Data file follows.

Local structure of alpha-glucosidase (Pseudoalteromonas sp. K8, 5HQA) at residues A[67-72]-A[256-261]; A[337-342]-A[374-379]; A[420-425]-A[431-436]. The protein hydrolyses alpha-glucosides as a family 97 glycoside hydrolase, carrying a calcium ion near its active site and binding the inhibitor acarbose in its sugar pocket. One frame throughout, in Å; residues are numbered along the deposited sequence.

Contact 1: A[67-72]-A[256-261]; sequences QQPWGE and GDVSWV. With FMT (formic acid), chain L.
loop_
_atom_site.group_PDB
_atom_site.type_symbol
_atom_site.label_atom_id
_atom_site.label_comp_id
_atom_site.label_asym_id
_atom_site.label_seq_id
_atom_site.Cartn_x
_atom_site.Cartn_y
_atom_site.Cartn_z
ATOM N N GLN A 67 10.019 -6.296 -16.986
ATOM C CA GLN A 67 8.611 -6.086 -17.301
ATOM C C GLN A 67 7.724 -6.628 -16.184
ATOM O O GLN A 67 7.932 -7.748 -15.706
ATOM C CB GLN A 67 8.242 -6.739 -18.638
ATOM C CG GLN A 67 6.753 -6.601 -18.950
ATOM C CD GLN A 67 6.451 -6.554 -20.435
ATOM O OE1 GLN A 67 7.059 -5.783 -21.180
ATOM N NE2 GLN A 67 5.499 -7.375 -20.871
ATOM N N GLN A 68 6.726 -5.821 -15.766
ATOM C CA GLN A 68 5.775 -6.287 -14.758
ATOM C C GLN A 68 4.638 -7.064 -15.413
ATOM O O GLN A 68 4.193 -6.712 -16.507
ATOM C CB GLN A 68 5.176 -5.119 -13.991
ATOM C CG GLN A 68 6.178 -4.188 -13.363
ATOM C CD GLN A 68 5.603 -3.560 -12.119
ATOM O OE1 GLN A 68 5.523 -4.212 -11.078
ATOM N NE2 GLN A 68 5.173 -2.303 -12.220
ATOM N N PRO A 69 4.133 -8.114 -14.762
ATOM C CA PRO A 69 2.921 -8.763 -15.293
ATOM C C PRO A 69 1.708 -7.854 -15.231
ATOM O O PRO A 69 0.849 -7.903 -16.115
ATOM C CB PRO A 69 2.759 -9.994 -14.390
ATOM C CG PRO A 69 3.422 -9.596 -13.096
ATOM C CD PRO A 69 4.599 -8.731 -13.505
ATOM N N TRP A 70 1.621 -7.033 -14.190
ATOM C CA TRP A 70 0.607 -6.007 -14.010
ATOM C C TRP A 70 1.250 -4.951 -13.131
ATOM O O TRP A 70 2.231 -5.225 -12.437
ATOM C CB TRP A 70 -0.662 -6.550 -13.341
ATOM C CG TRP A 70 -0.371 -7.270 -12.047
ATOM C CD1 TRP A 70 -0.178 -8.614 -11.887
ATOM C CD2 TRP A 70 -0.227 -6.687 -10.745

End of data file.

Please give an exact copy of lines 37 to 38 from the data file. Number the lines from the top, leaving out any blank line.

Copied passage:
ATOM C CD PRO A 69 4.599 -8.731 -13.505
ATOM N N TRP A 70 1.621 -7.033 -14.190